Opinion: Letter to the Editor: West Montgomery’s Mistaken Assumption on Sewer Extension

Opinion: Letter to the Editor: West Montgomery’s Mistaken Assumption on Sewer Extension

I am writing this letter in response to the misinformation regularly put forth in the communications from the board of the WMCCA. Specifically, I'm referring to the phrase which has been used multiple times when discussing the sewer category change request from the Potomac Oak Shopping Center. It reads: “WMCCA opposes the request since it would set a dangerous precedent and encourage higher density development.”

What the association is referring to here is their mistaken assumption that a sewer extension of 3/4 of a mile or 1000 yards would encourage adjacent residential owners to press for lowering the 2-acre zoning in order to subdivide their lots or to connect their non-percable properties to this extension to maximize their density. (2 acres is currently considered the minimum area needed to support a residential septic system.)

This is false information for two reasons: 1) the shopping center's proposed extension would be a private, dedicated low pressure commercial use line, which cannot be connected to by adjacent residential customers, and 2) the 2-acre zoning is in place for another crucial reason: the need to maintain low density next to the Potomac River, to protect our county's main drinking water source.

It is my belief that more, not fewer, sewers are needed in the areas near the Potomac River watershed. As was stated quite clearly by Andrew M. Lazar, Statewide Water Quality Specialist who spoke to the membership of WMCCA recently, anything flushed down any drain into a septic field will eventually make its way down into the water table and on into the river. Removing high volume sewage produced by a long-standing neighborhood retail center by getting it off septic and into public sewer would obviously be an improvement.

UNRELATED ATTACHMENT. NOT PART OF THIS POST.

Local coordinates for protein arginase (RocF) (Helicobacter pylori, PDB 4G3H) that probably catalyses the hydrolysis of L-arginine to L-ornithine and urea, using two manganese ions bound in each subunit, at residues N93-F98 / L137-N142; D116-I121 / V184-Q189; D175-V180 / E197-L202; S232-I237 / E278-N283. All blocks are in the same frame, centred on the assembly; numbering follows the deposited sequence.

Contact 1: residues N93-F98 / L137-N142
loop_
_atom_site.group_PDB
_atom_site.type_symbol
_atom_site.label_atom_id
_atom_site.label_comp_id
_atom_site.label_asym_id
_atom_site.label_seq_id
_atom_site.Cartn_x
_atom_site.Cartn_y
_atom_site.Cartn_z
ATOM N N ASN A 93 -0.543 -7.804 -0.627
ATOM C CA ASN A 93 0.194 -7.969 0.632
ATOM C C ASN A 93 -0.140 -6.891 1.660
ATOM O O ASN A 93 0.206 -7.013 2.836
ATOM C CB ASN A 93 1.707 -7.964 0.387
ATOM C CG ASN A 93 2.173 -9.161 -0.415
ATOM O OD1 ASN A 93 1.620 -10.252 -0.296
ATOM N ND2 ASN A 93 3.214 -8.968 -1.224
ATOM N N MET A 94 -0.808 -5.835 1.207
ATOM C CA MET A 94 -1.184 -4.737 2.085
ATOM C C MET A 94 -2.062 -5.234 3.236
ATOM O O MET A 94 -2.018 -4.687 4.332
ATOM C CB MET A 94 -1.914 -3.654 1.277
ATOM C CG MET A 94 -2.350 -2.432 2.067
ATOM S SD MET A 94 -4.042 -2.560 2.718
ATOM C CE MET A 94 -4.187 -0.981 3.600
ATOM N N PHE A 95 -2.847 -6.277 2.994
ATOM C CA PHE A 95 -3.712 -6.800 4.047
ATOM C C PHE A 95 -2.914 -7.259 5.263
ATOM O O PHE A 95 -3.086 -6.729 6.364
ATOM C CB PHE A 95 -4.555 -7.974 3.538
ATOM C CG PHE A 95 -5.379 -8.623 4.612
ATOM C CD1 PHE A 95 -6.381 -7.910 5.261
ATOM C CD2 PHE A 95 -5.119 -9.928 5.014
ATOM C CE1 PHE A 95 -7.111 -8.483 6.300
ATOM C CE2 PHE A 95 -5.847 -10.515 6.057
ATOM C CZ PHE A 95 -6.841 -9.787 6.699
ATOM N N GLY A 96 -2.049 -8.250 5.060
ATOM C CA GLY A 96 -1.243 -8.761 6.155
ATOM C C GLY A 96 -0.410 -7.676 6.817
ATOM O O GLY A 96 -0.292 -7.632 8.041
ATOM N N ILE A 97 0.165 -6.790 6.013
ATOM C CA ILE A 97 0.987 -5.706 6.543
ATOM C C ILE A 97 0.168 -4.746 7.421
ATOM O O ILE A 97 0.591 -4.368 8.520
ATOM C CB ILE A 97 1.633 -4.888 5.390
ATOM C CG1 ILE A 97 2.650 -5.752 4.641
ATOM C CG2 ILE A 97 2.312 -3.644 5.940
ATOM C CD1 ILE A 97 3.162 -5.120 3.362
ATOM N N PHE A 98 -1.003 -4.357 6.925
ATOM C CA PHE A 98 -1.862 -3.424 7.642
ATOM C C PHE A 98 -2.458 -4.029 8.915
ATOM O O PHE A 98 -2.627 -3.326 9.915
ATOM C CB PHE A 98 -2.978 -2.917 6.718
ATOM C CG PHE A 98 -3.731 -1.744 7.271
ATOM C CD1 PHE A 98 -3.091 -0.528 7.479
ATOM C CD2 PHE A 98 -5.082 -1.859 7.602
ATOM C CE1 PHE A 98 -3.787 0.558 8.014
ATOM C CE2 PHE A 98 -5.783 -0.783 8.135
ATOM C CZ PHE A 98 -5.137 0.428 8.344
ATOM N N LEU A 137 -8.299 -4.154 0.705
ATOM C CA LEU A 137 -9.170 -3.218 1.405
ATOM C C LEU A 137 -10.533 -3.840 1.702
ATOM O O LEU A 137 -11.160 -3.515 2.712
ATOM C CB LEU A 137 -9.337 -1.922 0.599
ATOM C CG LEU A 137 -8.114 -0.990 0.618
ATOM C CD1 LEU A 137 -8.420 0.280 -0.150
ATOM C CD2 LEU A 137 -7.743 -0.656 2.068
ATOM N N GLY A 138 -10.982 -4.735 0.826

If sewers were extended in our area to protect our groundwater, this would definitely not mean that area residences could increase their density, only a zoning change could facilitate that. The importance of limiting the amount of impervious surfaces (roofs, roads, driveways) so near the river and streams is paramount to protecting our groundwater and the water quality of the river. This principle may not be as easy to police as the two acre septic rule, but that does not lessen its crucial importance. The environment needs its green space surrounding the river to act as a sponge to absorb rainfall to recharge the water table. Development would obviously inhibit this.

The leadership of the WMCCA, of which I am a long-time member, needs to stop using inaccurate fear tactics to mislead the public, and re-dedicate itself to the truth that supports its aims, of controlling development near our river.

Ellen Gray Denker

Stoney Creek Road, Potomac, Maryland